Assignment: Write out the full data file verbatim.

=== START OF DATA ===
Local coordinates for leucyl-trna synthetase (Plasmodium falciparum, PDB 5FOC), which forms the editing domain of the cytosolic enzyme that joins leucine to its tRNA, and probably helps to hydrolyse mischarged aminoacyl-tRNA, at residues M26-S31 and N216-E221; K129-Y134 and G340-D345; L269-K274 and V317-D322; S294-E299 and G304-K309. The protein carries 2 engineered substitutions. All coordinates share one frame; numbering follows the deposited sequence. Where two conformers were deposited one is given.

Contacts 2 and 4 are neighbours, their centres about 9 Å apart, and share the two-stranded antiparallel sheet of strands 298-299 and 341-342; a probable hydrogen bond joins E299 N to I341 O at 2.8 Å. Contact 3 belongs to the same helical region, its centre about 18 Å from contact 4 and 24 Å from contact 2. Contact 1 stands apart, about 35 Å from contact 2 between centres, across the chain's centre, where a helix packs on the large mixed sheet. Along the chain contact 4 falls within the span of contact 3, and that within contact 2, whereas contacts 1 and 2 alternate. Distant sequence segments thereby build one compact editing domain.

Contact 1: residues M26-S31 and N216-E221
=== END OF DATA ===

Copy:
Local coordinates for leucyl-trna synthetase (Plasmodium falciparum, PDB 5FOC), which forms the editing domain of the cytosolic enzyme that joins leucine to its tRNA, and probably helps to hydrolyse mischarged aminoacyl-tRNA, at residues M26-S31 and N216-E221; K129-Y134 and G340-D345; L269-K274 and V317-D322; S294-E299 and G304-K309. The protein carries 2 engineered substitutions. All coordinates share one frame; numbering follows the deposited sequence. Where two conformers were deposited one is given.

Contacts 2 and 4 are neighbours, their centres about 9 Å apart, and share the two-stranded antiparallel sheet of strands 298-299 and 341-342; a probable hydrogen bond joins E299 N to I341 O at 2.8 Å. Contact 3 belongs to the same helical region, its centre about 18 Å from contact 4 and 24 Å from contact 2. Contact 1 stands apart, about 35 Å from contact 2 between centres, across the chain's centre, where a helix packs on the large mixed sheet. Along the chain contact 4 falls within the span of contact 3, and that within contact 2, whereas contacts 1 and 2 alternate. Distant sequence segments thereby build one compact editing domain.

Contact 1: residues M26-S31 and N216-E221